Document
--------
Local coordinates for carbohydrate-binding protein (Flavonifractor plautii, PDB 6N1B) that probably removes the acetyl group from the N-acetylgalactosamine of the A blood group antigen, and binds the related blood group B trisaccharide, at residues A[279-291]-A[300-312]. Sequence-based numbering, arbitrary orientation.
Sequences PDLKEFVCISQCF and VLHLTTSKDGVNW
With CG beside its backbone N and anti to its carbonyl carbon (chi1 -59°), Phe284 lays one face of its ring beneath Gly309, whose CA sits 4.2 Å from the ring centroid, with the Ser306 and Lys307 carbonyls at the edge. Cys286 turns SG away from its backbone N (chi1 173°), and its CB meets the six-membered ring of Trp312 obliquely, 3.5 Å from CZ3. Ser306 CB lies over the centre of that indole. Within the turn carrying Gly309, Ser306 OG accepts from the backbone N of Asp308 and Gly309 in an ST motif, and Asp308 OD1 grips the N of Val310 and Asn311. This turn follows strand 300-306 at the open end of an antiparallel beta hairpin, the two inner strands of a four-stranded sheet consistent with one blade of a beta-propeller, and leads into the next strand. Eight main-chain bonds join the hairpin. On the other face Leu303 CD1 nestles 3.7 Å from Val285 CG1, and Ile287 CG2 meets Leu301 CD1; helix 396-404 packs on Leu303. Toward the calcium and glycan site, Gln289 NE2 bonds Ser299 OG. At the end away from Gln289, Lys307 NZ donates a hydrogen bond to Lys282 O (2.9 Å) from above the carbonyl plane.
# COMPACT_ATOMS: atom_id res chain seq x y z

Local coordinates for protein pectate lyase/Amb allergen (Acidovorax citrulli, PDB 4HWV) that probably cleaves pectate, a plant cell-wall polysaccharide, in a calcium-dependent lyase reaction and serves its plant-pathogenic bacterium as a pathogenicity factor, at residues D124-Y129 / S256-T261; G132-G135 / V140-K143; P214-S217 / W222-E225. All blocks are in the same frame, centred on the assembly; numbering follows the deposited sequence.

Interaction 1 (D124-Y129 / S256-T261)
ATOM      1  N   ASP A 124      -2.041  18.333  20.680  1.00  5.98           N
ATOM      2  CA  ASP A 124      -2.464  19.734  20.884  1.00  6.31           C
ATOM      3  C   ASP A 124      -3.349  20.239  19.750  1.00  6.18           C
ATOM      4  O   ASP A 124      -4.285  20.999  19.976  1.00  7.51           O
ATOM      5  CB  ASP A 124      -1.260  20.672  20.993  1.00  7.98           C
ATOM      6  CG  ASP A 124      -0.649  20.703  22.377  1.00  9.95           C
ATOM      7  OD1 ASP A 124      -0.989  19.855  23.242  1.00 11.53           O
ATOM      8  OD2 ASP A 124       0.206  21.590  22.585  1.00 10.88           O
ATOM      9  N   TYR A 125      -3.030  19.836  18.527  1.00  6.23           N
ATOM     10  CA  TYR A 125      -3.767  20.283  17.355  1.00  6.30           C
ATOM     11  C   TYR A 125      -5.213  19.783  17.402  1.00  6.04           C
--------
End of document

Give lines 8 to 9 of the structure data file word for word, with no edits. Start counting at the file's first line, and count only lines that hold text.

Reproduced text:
ATOM      2  CA  ASP A 124      -2.464  19.734  20.884  1.00  6.31           C
ATOM      3  C   ASP A 124      -3.349  20.239  19.750  1.00  6.18           C